Use Nearmap to assess sites, make accurate measurements, and validate them multiple times, at any time, over the months and years it may take to complete a project – reducing risk of costly error and waste. (Image: Nearmap)
Use Nearmap to assess sites, make accurate measurements, and validate them multiple times, at any time, over the months and years it may take to complete a project – reducing risk of costly error and waste. (Image: Nearmap)

“Nearmap enhances efficiency by providing higher quality information more effectively than traditional onsite inspections,” says Paull. “This provides great value in various phases of the construction cycle.”

For instance, site visits are a common practice in nearly every construction, engineering and property organisation, and a significant source of carbon emissions. Nearmap enables remote access to detailed site information, reducing the need for site visits in these sectors and therefore helping lower associated carbon emissions, such as those produced from fuel usage.

Reducing site visits in itself has a range of benefits for a construction company, and not just in carbon reduction. It can contribute to easing road congestion and enhances the business’s occupational health and safety by minimising onsite personnel.

“Reducing site visits is the first thing that companies should be implementing,” says Paull. “Nearmap has the tools and technology to make virtual site visits easy and flexible.”

“Having worked as a surveyor in the construction industry, I understand the frustration of going to a site, thinking you’ve completed your tasks, only to realise later that you forgot a measurement and had to return.

“With Nearmap providing a virtual site visit that you can reference anytime and anywhere; you can simply jump into the MapBrowser web application and conduct the measurement virtually.”

There is a surge in interest surrounding these technologies, explains Paull, not just because they’re enhancing the quality and frequency with which information can be delivered, but because that information can be targeted directly towards areas that can have a substantial impact. Nearmap geospatial aerial technology can help construction businesses assess and bid on projects, accurately plan projects, prolong the life of their assets and monitor project progress.

“Data provides profound insights and aids in the process of making more informed decisions, often at a faster pace and with increased certainty,” says Paull. “All of those things are really important to businesses, particularly when you’re in a competitive environment like construction trying to do the right thing by your customers, by your employees, but also the community in regard to emissions.”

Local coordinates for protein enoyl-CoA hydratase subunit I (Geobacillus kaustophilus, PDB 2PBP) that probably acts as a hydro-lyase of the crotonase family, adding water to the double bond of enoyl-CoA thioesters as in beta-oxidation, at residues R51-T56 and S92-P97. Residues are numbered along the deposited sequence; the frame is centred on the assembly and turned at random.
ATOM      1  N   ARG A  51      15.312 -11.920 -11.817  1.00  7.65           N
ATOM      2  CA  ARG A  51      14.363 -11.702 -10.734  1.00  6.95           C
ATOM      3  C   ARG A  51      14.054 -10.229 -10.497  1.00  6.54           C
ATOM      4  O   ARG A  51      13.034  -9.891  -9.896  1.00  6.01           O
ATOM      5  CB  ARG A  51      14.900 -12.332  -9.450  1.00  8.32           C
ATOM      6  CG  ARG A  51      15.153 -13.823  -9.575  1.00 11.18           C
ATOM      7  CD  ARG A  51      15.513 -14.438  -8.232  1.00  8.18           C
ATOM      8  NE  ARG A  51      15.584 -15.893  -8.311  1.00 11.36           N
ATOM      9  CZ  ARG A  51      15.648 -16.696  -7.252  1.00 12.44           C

While Nearmap is already helping make significant contributions to the construction industry and numerous other sectors, the company remains committed to discovering further innovative approaches to make an even greater impact, adopting a disruptive mindset to help address major industry challenges.

“I believe that there is a genuine belief by the construction and property industries, but broadly as well, that the effort toward carbon reduction is sparking a new wave of innovation,” says Paull. “The need to find solutions to this problem is really driving people to think differently.”

“This is an area in which location and geospatial technology excels – it’s so broadly and dynamically applicable that it’s the perfect partner to explore solutions to the decarbonisation challenge.”

Geospatial technology advances sustainability in construction
Yarraville, Victoria. (Image: Nearmap)

Nearmap published imagery covers up to 95 per cent of the Australian population, and its ambition doesn’t end there. The company has not only expanded its coverage but is also actively working to raise the profile of the benefits technology can enable.

Utilising the research insights, Nearmap has created a corresponding white paper, Decarbonising Australia’s Built World with Technology, to help the construction, engineering and property sectors deepen their understanding of geospatial aerial technology and how it can help them reach their sustainability goals.

Through this white paper, Nearmap is leading the conversation on utilising geospatial technology to help accomplish net zero in the construction industry and encourages leaders in the field to continue the discussion, paving the way for a more sustainable future.